What’s the difference between conservatorship and guardianship?

On Behalf of | Jun 1, 2022 | Uncategorized |

Family and close friends are often the most important safety net that a person has. Usually, people can depend on their loved ones to offer them unconditional support, but other times, what they need is actually tough love.

Sometimes, family members have to acknowledge that someone they love is not capable of taking care of themselves without support anymore. It can be difficult to see a loved one’s physical health and cognitive abilities in decline as they age or their constant struggles as they adjust to life with a medical condition.

Occasionally, family members will need to provide direct support for an adult with compromised abilities. Family members may eventually request a conservatorship or guardianship from the Colorado probate courts as a means of protecting someone incapable of managing their own life. What is the difference between a conservatorship and a guardianship?

A guardianship involves daily life

A parent is the guardian of their children, and someone who seeks a guardianship will have many of the same responsibilities as a parent. Guardianship requires that you manage the daily tasks of someone’s life and provide for their basic needs.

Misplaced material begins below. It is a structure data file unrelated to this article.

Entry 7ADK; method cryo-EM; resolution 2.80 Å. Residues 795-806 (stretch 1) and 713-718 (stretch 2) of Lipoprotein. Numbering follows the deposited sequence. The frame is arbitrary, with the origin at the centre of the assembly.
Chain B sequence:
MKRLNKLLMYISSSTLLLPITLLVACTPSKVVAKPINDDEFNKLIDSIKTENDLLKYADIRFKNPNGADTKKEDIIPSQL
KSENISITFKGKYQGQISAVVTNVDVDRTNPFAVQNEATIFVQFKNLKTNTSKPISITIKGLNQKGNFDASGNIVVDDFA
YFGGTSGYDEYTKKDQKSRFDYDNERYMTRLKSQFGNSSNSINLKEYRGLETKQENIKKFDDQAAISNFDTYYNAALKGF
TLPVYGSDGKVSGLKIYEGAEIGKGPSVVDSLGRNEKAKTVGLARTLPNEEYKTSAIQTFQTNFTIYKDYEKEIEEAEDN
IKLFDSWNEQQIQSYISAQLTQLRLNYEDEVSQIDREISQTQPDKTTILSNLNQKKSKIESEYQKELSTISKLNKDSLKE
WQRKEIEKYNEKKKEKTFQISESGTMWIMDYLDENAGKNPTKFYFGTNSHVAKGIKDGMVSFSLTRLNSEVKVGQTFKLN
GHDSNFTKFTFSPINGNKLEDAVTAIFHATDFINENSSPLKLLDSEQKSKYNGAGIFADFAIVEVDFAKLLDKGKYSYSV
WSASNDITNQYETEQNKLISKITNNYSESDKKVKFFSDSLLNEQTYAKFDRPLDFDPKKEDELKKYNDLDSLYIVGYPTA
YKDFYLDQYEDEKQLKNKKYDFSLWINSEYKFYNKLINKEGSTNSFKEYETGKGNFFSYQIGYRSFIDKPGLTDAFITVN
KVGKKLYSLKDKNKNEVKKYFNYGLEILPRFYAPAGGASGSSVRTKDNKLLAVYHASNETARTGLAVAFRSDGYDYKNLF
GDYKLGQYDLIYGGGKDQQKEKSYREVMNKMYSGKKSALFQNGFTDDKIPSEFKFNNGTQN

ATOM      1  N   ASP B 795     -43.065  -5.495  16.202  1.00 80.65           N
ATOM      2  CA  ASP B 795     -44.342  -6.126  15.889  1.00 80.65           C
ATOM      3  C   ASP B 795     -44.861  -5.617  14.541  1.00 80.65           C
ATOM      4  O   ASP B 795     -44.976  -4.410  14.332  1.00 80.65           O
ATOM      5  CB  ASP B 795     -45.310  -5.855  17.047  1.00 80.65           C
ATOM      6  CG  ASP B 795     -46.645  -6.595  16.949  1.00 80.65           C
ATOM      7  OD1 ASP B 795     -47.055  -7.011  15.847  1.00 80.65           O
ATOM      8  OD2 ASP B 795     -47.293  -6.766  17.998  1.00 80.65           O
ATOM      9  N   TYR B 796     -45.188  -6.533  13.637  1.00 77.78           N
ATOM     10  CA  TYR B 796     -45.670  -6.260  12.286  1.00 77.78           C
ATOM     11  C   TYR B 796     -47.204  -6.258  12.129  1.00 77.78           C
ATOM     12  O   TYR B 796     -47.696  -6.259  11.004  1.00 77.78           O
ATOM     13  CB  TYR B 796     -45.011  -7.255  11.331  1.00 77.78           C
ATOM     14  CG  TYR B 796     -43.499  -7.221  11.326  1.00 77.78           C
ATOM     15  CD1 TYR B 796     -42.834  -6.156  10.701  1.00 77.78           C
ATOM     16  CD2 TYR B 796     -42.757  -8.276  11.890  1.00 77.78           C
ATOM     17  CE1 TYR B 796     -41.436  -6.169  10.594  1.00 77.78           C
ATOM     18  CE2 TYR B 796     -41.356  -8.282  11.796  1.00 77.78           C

A guardian should ensure that someone has a safe place to live and that they receive adequate nutrition. Guardians may also need to make choices about someone’s health care and basic needs. Guardianship can be beneficial when someone no longer attends the medical appointments that they should or if they make personal choices that put them or others in danger, like insisting that they want to continue to drive.

Conservatorships are about financial support

If you go to the courts to ask for conservatorship, what you request is control over someone’s finances. If your loved one has started to mishandle their financial assets or if they have become the target of those who prey on older adults, a conservatorship can protect them from mistakes and financial abuse. The conservator will have control over someone’s assets and responsibility for their financial obligations.

Some families will find that both conservatorship and guardianship are necessary. Other times, those in need of a guardianship do not have enough assets of their own to make conservatorship necessary. Understanding the benefits offered by conservatorship and guardianship will make you a better advocate for an aging loved one.